DescriptionWithout the fundamental digital technology skills and knowledge needed to adapt to the 21st-century digital environment and pursue their academic goals, it is difficult for any undergraduate student to survive in a tertiary institution. This led to the study on the knowledge and digital literacy skills gap among Ghanaian undergraduate students. In order to learn more about the entry and exit digital literacy skills and knowledge perspectives and attributions of digital literacy skills gaps as they navigate the Ghanaian higher education system, this paper solicited the opinions of 16 undergraduates, 8 each from first year and final year groups at the University of Education, Winneba-Ghana. This was done using the Purposive sampling technique and semi-structured interviews. Nvivo (version 12) was used to do a thematic analysis of the data. According to the study, undergraduate students believed they lacked the skills and competencies necessary to compete in the digital world of the 21st century. The weak ICT foundations at the elementary and secondary school levels, the inadequate ICT coursework offered at the university levels, the lack of universities and government dedication to digital literacy, and the poor ICT infrastructural facilities at the community and university levels are all attributed to this gap. In order to reach students where they are in the digital age and support undergraduate students in developing digital literacy, this paper contends that university lecturers, administrators, and policymakers in Ghana should revamp their approaches. To guarantee that university students join the workforce equipped with these essential skills, it is crucial that the government of Ghana and education professionals develop comprehensive digital teaching and learning activities at the university level that commence with the youngest students at the first year of entry.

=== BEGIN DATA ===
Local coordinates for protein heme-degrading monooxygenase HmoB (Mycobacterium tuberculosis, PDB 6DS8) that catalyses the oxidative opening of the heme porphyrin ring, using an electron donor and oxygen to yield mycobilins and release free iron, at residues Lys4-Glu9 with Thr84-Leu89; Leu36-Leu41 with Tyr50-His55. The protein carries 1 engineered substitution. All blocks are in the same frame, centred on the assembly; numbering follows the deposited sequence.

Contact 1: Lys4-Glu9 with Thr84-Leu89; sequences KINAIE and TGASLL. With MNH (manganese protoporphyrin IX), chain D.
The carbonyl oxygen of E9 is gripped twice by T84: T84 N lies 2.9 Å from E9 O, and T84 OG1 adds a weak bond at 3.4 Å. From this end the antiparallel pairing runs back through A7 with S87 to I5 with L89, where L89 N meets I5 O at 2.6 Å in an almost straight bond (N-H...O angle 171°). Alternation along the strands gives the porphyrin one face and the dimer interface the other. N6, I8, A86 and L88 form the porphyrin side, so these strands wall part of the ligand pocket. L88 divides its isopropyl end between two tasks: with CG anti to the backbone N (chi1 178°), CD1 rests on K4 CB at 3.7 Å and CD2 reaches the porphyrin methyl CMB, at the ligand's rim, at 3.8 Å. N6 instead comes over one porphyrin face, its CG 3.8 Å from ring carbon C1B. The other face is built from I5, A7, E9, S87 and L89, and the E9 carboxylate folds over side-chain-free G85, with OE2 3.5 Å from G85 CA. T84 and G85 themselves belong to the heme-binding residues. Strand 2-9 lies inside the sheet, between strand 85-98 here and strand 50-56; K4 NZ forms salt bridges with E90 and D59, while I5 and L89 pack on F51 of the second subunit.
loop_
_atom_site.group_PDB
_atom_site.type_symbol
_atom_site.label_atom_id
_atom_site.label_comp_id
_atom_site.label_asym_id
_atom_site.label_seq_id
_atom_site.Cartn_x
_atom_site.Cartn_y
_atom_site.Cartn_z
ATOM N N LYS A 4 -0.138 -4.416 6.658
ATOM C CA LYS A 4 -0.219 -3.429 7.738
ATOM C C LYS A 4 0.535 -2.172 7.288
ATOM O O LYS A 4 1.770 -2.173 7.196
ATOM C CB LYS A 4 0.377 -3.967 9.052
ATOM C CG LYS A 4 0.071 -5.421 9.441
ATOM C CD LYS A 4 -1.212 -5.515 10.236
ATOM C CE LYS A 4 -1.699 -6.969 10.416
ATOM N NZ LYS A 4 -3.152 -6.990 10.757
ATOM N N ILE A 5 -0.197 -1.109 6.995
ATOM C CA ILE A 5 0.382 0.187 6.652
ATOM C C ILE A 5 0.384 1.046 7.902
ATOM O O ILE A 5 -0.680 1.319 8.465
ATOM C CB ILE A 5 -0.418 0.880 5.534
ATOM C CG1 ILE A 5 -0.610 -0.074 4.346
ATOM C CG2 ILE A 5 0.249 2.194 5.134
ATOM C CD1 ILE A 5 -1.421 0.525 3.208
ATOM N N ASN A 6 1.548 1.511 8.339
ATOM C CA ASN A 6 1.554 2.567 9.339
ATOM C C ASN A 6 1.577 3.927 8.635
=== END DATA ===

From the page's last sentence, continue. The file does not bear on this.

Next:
|Period||16 Nov 2022|
|Event title||Policy and Comparative Development Studies Seminar Series|
|Organisers||Institute of Policy Studies, School of Graduate Studies|